This year’s Diageo Special Release collection is another fascinating illustration of the wonders of vintage whisky. Here are our favourites from the range:
Caol Ila 35yo
A standout even among standout whiskies, the Caol Ila is a spirit from the Isle of Islay that marries sweetness with smoke and spice. Tasting notes include honeycomb, star anise, fresh croissants, apricot jam on toast, dark chocolate, but each individual element only hints at the satisfying symphony of flavours.
The oldest single malt of this year’s series (a 48-year-old Carsebridge grain whisky is also available in extremely limited numbers), it’s smokier than the nose initially hints at and generally also sweeter than you might expect, an ideal last whisky of the night.
A cask strength whisky that never feels overly alcohol-heavy, it was matured in a combination of refill American-oak hogsheads and refill American and European oak butts. Only 3,276 bottles of this stunning whisky have been made available worldwide.
Much of the appeal of whisky lies in the lore and legends that surround each distiller and the intricacies of how each whisky maker’s philosophies, production techniques and regional peculiarities infuse their products. The ghost distiller Pittyvaich swims against this tide; it is a complete enigma and this aged whisky is somehow all the more intriguing for its complete lack of context.
The 28-year-old is now older than the entire lifespan of the Pittyvaich distillery, which operated between 1974 and 1993 before being totally demolished in 2002. It’s a slightly unusual drop, most notable for a very long finish, which gives way to a dryness. Less than 5,000 bottles of this one are available worldwide.
Two of the most obnoxious myths about whisky – that no age statement spirits aren’t worth drinking and that blended whiskies are inherently inferior – perish on first sip of The Cladach. Named after the Gaelic word for ‘shoreline’, it’s a skilful blend of whiskies from Caol Ila, Clynelish, Inchgower, Lagavulin, Oban and Talisker distilleries, brought together in perfect balance by industry legend Keith Law.
It’s an instant classic of the genre, combining citrus notes, maritime character and peat on the nose in a package at once familiar and refreshingly new. The palate has notes of cream, vanilla and some of the saltiness associated with coastal whiskies. The addition of water opens it considerably and brings out more light, fruity elements.
Oban 21 yo
Intense and brooding like a Bronte novel, the Oban 21-year-old is redolent of waves violently crashing into cliffs, gulls cawing off the shoreline and the smell of sea salt through mist. A Highland distillery with plenty of coastal character, Oban has developed a real cult following but rarely releases a bottling outside its core range.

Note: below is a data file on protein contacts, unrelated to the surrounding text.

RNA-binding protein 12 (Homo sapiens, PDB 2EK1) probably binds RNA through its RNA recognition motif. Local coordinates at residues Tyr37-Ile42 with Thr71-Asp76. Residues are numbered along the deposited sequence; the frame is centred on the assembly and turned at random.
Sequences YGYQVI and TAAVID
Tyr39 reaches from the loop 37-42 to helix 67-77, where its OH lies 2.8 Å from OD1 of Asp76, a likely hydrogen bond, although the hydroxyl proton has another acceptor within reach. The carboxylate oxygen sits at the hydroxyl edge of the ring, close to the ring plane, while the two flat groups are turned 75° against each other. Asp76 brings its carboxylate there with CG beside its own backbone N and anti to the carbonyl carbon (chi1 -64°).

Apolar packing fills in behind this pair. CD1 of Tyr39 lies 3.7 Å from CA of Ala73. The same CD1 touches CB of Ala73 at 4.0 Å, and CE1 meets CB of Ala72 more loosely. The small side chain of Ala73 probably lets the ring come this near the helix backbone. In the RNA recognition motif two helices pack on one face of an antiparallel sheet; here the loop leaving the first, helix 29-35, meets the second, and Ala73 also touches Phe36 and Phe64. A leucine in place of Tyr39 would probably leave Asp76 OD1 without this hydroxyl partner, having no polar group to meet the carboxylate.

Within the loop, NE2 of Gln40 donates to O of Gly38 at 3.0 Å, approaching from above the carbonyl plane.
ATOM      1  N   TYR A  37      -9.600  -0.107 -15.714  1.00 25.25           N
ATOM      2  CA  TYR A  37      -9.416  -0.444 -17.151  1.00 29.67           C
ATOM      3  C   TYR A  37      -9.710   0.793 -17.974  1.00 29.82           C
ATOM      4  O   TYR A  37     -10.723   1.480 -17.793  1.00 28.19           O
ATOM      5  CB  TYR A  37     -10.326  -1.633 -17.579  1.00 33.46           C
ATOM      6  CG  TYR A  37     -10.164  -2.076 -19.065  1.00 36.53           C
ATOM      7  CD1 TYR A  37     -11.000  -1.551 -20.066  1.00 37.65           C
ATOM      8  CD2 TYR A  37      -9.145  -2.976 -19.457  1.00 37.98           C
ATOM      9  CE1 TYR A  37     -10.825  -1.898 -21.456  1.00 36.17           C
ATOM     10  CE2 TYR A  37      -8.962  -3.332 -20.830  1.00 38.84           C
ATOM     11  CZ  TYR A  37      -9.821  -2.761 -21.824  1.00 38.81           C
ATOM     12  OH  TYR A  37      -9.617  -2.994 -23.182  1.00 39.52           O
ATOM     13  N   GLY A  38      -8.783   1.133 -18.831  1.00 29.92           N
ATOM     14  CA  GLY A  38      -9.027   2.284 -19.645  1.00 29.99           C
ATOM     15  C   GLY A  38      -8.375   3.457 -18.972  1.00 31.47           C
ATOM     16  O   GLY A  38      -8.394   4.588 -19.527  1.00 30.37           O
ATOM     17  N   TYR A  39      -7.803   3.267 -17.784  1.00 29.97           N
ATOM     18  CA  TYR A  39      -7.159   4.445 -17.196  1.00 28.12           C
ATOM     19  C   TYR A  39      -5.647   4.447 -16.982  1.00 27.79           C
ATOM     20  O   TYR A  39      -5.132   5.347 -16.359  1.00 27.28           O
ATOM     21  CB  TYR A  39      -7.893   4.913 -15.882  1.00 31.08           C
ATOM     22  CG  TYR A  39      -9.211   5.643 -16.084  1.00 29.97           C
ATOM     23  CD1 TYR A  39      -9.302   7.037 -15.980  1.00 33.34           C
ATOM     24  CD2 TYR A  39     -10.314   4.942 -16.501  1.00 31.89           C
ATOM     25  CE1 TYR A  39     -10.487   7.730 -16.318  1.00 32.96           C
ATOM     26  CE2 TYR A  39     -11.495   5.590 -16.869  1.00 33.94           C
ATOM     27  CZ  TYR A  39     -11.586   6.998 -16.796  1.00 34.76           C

Like many of the great aged whiskies, this is a liquid of real depth and evocative power. It’s also an ever-changing beast; try adding a couple of drops of water, which brings forward more of the light fruity notes that mingle with the seawater tang as well as darker flavours of cloves, pepper and nutmeg.
Distilled in 2005, this expression of Lagavulin doesn’t rough you up as memorably as the almost unassailable Lagavulin 16, but it’s still an interesting, abrasively appealing whisky. Heavily peated whiskies are by nature divisive and possibly an acquired taste, though if you’ve become accustomed to their beguiling, punchy ways this varietal, with its notes of cigar smoke and burnt marshmallow, is an essential addition to a back bar.
The Singleton of Glen Ord
Representing the Highlands and Speyside districts in this year’s selection, The Singleton of Glen Ord is a whisky from off the beaten track. It hails from the only distillery still operating on the Black Isle, which is actually a peninsula marbled by rivers, castles and small fishing villages.
Despite being less than an hour’s drive from Inverness, visitors inevitably describe the area as having a remote and even enchanted feel. The region’s lone remaining whisky producer has carved out as a nice niche for itself, producing liquids for Johnnie Walker blends and its own Singleton expressions, most famously the 12-year-old.
The 14-year-old is a rarity, then, and one rich in character. The first impression is of the sweet, warm, unplaceable aroma, a kind of sensory warm blanket. On the palate, there’s some mulled wine spice and candied orange and a mix of sweet baked goods with a hit of contrasting sharpness, something akin to a Vermont apple pie topped with bitey Cheddar cheese. A clean, minty finish rounds out the picture.